Science & Technology

Let's Frack Our Way to a Freer World

Don't forget that opening access to energy resources will reduce Russia's ability to pressure Eastern Europe


Fracking is to Putin what Uber is to cab drivers
Credit: World Economic Forum / Foter / CC BY-NC-SA

Beyond the cultural and border history between Ukraine and Russia, let's not forget the trade issues that actually brought about this current conflict. Certainly natural gas producers haven't, and they're using this conflict to encourage the United States to loosen up on our energy export laws so America can ship more overseas and take a bit of wind out of Vladimir Putin's sails without resorting to violence or military responses.

Bloomberg notes today:

Russia, the world's second-largest producer of natural gas after the U.S., has twice since 2006 cut supplies of the fuel to Ukraine, a conduit for energy to Europe. Greater access to U.S. supplies would blunt the ability of Russia to use energy as a weapon, according to supporters of lifting export curbs.

"This is a geopolitical fulcrum that we could be utilizing if we didn't have this protectionist constraint on U.S. energy," Christopher Guith, vice president for policy at the U.S. Chamber of Commerce's Institute for 21st Century Energy, said in a phone interview.

Russia is canceling the price discount on natural gas for Ukraine because of its debt owed to Russian gas giant OAO Gazprom (OGZD), President Vladimir Putin said today during a news conference. At the same time, the U.S. is preparing a financial-assistance package for Ukraine that would include $1 billion in loan guarantees to help the nation offset reduced energy subsidies, according to a White House statement today.

The United States is typically awful, bureaucratic, and slow about permitting fuel sales overseas to countries with whom we do not have free trade agreements. Bloomberg notes that the Department of Energy is weighing 24 applications to export liquefied natural gas. They've approved six applications since 2010. Unfortunately, though, the process is so involved that even if the Energy Department approved them all today, it would be years before our natural gas would be heading overseas.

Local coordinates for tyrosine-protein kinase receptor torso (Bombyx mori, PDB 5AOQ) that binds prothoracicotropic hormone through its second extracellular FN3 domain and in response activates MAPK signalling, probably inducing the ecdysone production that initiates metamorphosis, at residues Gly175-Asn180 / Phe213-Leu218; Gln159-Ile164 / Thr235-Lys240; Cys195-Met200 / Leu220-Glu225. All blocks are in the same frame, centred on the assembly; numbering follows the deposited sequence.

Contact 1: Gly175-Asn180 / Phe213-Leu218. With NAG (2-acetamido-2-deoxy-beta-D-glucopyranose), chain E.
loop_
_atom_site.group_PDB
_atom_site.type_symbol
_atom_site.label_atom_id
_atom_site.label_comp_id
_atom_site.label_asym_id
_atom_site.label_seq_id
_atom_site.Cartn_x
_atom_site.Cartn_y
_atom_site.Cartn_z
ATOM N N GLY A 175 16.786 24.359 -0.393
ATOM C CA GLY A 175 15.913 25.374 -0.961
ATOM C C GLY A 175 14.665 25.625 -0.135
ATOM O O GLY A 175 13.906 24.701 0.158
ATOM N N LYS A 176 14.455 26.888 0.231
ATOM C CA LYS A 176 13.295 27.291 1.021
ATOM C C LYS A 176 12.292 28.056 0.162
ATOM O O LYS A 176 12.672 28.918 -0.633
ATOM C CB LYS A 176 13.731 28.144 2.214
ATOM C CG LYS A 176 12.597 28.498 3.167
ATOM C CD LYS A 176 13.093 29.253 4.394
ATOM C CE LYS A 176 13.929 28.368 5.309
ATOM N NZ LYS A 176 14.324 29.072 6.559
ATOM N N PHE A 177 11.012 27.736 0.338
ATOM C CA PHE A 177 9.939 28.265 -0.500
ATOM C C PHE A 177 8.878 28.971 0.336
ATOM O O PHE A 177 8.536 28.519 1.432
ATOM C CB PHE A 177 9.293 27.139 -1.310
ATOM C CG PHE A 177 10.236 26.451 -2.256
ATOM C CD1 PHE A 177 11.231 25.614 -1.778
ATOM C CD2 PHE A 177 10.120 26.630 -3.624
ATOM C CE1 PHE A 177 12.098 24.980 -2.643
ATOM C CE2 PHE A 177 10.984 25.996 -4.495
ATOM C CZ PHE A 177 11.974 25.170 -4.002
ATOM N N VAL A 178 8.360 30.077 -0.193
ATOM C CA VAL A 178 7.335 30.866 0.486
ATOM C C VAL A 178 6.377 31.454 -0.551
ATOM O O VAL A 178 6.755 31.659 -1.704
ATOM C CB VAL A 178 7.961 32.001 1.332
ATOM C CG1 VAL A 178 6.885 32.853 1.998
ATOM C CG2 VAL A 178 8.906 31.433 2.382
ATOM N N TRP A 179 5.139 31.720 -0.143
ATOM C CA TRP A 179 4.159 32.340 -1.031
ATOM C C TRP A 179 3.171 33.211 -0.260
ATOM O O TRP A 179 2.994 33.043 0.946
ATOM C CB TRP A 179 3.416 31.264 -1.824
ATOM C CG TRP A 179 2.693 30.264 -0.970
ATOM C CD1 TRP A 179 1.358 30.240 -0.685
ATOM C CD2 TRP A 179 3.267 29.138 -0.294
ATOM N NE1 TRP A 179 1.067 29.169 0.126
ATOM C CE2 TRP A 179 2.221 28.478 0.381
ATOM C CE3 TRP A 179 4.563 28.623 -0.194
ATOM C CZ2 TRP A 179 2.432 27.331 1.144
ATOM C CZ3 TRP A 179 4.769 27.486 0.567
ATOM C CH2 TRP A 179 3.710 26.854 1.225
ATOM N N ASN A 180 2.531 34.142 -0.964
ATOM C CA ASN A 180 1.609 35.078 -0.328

Over at the Daily Beast, Christopher Dickey noted, while this conflict was starting to truly unspool last week, that Putin likes to use environmental arguments to make a big deal about the alleged horrors of fracking, as he and Russia benefit financially by keeping the rest of the world from accessing that shale gas:

Vladimir Putin just hates fracking—at least, he hates it when other countries do it. As the Russian president told an economic conference last year, in places where companies are fracking to extract natural gas, they turn on the faucet and "black stuff comes out of the tap." Consider the environment, he begged his audience.

 While you're at it, consider the many European countries that depend on Russia for their natural gas or might compete with it as suppliers. Think of Bulgaria, Romania, Poland; and think, especially, of Ukraine. …

If the natural gas reserves in Ukraine are anything like as large as analysts believe—and that is a big "if," but far from an impossibility—then the geopolitical and economic position of the former Soviet republic could be transformed; its independence from Moscow assured; its value to the West unquestioned.

Even the ousted President Viktor Yanukovych understood that. (He was never so reliable a Putin ally as his opponents painted him.) Last November, Yanukovych's government signed a $10 billion deal for shale gas exploration and exploitation with the American-based multinational Chevron, following on another massive deal with Royal Dutch Shell.  Together, Yanukovych claimed, those agreements would enable Ukraine "to have full sufficiency in gas by 2020 and, under an optimistic scenario, even enable us to export energy."

Read more, including how Bulgaria passed a sudden moratorium on drilling to be rewarded later with a 20 percent cut in the price of fuel from Russia, here.